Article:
Software Rejuvenation is Counterproductive


In the February issue of the Computer magazine Grottke and Trivedi propose four strategies for fighting bugs that are difficult to detect and reproduce. Retrying an operation and replicating software are indeed time-honored and practical solutions. When coupled with appropriate logging, they may allow an application to continue functioning, while also alerting its maintainers that something is amiss. On the other hand, the proposal to restart applications at regular intervals (rejuvenation as the authors call it), doesn't allow us to find latent bugs, sweeping them instead under the carpet. This lowers the bar on the quality we expect from software, and will doubtless result in a higher density of bugs and increasingly complicated failure modes.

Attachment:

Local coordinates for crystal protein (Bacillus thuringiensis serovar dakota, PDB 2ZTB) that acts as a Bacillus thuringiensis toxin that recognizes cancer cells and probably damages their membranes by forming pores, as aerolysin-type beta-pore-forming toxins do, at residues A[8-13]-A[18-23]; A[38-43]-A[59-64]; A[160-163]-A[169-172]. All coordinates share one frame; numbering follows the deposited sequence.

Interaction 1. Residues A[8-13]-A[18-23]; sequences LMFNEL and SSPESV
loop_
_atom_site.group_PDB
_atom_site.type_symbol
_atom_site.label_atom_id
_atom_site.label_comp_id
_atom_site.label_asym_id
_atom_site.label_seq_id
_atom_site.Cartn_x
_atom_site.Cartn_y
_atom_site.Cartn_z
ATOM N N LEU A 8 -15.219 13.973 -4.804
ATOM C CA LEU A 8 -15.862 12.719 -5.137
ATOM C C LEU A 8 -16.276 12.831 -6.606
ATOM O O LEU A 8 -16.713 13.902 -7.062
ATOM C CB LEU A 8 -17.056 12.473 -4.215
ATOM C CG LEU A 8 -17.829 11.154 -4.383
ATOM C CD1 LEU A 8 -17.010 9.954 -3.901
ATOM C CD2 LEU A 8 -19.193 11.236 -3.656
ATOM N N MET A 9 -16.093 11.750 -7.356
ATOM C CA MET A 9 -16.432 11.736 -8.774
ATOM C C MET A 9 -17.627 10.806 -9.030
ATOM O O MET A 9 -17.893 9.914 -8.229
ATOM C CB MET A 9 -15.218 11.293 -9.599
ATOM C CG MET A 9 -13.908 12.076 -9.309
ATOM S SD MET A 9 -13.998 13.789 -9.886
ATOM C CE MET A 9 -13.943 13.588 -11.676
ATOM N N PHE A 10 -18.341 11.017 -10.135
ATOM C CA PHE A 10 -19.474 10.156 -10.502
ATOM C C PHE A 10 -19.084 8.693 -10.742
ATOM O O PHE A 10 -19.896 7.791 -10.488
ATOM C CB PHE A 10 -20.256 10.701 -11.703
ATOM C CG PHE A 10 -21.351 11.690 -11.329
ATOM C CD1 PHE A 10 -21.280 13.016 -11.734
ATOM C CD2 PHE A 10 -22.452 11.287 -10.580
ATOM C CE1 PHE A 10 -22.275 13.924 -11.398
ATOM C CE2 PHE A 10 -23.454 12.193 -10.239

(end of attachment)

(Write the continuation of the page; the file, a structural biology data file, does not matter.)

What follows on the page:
As an example, consider how complaints and jokes about the Windows blue screen of death errors pressured Microsoft to hunt down bugs and improve the quality of Windows to the extent that nowadays they seldom crash. If early versions of Windows had a nightly reboot as a "feature", many of these bugs would survive undetected for years. With a growing number of bugs, users, and software and hardware complexity these bugs would eventually surface, only now in situations that would be a lot more difficult to analyze.

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Last modified: Friday, March 9, 2007 2:37 pm

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